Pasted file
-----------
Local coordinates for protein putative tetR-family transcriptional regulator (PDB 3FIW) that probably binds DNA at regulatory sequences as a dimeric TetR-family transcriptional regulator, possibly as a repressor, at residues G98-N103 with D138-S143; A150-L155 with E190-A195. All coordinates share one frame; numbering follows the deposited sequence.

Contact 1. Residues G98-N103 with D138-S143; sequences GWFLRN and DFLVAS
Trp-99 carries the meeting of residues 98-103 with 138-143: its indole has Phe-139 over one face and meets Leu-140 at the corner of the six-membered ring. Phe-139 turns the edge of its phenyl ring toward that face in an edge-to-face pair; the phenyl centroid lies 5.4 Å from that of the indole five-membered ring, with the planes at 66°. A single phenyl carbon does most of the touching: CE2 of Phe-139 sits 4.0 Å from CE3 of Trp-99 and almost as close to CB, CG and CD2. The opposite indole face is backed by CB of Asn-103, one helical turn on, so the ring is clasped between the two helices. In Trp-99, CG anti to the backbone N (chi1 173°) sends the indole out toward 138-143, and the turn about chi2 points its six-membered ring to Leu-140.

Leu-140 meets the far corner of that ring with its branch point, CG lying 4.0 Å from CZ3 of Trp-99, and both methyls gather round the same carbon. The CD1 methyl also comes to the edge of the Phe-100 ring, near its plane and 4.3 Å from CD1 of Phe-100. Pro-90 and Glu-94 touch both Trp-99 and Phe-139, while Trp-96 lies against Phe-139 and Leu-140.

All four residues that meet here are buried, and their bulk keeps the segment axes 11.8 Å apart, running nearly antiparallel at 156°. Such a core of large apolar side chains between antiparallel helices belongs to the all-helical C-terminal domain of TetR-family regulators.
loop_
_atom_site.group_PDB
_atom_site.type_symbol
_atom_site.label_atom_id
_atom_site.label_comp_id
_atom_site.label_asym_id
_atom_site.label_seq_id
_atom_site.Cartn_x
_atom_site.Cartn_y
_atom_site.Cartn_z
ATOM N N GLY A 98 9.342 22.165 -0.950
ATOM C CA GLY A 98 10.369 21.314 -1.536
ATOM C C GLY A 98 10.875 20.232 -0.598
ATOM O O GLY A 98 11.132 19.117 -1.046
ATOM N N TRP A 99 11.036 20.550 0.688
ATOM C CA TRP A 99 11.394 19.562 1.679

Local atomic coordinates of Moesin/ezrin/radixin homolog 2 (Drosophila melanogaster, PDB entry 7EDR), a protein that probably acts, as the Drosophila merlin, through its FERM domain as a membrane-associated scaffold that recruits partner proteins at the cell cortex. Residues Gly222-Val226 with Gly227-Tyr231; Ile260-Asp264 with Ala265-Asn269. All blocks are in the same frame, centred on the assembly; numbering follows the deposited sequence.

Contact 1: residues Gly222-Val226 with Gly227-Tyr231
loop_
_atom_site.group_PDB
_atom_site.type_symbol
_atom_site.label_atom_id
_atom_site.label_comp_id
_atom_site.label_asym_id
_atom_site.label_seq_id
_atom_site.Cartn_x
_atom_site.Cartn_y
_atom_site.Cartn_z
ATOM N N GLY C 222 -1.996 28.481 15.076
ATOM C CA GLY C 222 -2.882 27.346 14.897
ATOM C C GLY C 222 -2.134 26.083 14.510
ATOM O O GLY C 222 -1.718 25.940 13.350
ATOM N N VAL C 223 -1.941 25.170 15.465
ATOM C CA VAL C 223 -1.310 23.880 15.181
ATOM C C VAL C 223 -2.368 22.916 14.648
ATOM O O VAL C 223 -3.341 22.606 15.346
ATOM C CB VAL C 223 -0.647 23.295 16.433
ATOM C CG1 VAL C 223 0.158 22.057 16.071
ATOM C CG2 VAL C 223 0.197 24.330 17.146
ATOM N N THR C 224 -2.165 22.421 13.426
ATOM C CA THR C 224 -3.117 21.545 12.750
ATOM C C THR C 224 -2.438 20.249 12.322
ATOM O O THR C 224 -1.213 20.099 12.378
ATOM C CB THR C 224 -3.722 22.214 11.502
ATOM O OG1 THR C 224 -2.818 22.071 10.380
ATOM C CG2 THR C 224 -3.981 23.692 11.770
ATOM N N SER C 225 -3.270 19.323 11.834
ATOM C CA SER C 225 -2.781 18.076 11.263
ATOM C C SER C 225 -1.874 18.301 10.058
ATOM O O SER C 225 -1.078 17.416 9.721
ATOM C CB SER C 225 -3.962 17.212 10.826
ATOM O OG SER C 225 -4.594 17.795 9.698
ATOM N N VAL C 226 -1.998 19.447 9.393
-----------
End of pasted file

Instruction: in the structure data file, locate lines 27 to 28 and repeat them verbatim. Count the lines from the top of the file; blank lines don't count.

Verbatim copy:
_atom_site.label_atom_id
_atom_site.label_comp_id